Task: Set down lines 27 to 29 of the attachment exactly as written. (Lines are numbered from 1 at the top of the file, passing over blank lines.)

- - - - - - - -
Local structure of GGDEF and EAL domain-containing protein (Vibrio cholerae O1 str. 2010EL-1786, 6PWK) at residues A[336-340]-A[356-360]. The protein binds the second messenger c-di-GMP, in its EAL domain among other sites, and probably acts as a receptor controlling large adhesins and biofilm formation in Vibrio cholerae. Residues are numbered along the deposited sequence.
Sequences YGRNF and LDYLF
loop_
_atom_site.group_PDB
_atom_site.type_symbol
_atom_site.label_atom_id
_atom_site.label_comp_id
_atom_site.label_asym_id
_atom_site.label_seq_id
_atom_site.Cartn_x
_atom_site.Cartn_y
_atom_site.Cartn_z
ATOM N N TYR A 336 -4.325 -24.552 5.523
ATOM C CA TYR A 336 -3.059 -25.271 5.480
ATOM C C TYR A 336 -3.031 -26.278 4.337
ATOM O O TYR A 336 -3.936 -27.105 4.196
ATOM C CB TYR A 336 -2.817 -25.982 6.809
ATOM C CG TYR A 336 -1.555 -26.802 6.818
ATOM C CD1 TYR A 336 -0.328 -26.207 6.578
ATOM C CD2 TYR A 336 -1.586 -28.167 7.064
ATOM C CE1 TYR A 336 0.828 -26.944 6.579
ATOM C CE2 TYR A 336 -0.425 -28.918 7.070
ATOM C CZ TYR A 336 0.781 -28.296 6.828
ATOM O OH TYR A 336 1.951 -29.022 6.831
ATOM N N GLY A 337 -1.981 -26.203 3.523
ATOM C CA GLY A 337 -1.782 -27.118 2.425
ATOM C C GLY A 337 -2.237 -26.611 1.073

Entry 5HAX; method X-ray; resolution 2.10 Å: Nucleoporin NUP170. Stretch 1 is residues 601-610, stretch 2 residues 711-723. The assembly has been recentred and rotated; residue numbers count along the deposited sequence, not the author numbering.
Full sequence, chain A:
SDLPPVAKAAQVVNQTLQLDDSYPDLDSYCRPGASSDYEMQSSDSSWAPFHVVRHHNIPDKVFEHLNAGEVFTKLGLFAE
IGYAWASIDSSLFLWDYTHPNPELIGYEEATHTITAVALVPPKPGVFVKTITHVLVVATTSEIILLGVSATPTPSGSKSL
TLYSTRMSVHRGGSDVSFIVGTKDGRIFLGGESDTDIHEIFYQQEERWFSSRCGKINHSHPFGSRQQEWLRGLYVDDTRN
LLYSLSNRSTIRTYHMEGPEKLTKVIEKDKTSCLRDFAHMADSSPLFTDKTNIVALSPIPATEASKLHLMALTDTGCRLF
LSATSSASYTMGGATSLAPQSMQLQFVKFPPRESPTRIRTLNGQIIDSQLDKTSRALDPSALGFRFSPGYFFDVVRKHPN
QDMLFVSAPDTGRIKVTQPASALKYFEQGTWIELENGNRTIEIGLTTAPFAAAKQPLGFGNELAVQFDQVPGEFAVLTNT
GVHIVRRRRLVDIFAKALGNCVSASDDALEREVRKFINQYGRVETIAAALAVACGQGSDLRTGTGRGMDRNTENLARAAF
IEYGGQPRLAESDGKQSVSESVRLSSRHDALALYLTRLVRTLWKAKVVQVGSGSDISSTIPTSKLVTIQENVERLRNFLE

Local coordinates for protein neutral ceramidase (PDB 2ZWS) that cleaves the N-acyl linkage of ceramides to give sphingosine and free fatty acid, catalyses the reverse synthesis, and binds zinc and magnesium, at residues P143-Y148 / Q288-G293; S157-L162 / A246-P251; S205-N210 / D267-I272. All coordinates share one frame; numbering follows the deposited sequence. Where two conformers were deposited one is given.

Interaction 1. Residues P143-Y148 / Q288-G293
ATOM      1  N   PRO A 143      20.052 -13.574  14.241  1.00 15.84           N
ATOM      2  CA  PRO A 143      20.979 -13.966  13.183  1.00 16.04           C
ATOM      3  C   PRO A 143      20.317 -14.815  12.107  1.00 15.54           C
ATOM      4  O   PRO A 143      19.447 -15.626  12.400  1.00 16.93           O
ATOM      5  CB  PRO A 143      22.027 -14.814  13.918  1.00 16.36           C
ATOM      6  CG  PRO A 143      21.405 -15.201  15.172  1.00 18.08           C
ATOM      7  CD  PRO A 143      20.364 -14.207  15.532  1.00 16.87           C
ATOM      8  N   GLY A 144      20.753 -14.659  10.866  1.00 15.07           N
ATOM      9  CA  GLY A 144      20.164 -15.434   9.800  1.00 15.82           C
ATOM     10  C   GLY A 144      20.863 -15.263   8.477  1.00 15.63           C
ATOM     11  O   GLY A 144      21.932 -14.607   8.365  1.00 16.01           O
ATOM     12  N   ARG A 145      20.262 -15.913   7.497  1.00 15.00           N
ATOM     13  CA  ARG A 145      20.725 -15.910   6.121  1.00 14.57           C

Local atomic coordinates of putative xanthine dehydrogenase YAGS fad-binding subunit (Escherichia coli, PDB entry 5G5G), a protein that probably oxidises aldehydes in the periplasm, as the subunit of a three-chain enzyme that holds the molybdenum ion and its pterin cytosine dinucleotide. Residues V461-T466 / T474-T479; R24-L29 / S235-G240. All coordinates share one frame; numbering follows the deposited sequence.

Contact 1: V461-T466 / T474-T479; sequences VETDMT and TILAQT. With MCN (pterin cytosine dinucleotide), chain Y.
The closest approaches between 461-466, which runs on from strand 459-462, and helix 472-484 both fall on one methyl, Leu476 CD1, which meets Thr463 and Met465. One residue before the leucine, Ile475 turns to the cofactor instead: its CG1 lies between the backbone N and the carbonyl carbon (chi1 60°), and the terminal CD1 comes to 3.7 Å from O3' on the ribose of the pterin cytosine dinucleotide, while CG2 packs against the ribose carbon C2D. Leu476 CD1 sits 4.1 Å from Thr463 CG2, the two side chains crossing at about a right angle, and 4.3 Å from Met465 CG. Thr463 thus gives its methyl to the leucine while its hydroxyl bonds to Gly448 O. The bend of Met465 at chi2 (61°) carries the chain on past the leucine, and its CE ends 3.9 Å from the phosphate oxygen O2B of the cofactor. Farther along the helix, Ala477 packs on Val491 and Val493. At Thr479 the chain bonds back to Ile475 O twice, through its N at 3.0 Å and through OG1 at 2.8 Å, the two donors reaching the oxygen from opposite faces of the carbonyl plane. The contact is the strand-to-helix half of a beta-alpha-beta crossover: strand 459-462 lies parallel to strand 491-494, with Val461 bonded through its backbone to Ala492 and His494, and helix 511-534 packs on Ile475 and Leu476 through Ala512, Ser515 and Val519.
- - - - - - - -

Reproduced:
ATOM C C GLY A 337 -2.237 -26.611 1.073

Entry 5HAX; method X-ray; resolution 2.10 Å: Nucleoporin NUP170. Stretch 1 is residues 601-610, stretch 2 residues 711-723. The assembly has been recentred and rotated; residue numbers count along the deposited sequence, not the author numbering.
Full sequence, chain A: